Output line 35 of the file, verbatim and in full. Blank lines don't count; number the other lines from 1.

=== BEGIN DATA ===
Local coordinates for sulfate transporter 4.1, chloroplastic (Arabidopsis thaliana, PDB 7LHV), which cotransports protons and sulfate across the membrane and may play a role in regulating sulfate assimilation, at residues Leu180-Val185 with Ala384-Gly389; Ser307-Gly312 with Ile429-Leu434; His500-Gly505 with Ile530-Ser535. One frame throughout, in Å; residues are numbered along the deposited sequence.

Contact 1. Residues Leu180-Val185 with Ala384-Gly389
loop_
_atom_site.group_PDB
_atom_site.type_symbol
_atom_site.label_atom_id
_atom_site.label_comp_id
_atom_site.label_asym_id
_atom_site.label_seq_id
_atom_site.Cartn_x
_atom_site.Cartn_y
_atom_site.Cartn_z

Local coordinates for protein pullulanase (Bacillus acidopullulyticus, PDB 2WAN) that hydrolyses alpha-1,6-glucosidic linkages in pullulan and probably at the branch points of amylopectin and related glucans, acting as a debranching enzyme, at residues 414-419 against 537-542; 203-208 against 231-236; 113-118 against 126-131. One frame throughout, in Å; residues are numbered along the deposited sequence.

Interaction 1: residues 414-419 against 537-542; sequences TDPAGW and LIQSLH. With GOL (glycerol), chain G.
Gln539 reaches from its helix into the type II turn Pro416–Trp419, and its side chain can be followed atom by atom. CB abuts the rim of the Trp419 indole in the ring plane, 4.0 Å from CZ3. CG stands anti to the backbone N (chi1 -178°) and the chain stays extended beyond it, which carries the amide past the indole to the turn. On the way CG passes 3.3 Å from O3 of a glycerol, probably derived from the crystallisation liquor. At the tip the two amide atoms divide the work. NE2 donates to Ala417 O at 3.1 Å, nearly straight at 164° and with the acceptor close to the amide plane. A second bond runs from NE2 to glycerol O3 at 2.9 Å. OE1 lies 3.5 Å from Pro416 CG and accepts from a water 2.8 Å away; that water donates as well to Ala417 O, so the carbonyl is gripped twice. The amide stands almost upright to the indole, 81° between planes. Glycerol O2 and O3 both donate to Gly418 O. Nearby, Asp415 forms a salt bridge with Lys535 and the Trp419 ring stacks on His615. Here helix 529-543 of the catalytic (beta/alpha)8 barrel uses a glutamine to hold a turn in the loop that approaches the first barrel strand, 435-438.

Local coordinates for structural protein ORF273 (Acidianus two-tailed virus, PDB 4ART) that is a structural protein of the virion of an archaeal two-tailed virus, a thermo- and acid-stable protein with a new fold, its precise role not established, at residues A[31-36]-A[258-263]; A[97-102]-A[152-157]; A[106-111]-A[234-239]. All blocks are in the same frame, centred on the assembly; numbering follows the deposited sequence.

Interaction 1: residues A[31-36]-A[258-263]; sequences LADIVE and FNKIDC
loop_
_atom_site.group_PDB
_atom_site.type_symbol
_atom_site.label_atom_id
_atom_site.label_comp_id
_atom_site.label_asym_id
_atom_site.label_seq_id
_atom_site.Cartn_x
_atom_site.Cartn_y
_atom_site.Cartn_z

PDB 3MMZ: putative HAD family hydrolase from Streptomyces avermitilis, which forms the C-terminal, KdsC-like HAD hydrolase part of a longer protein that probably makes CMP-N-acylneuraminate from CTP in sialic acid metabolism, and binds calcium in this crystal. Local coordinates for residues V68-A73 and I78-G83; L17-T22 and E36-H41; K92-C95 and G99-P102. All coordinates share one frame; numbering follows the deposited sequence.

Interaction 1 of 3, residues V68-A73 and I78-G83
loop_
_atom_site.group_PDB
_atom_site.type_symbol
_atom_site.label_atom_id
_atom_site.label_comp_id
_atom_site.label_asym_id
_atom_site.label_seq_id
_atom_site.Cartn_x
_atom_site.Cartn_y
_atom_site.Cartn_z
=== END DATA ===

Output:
_atom_site.label_asym_id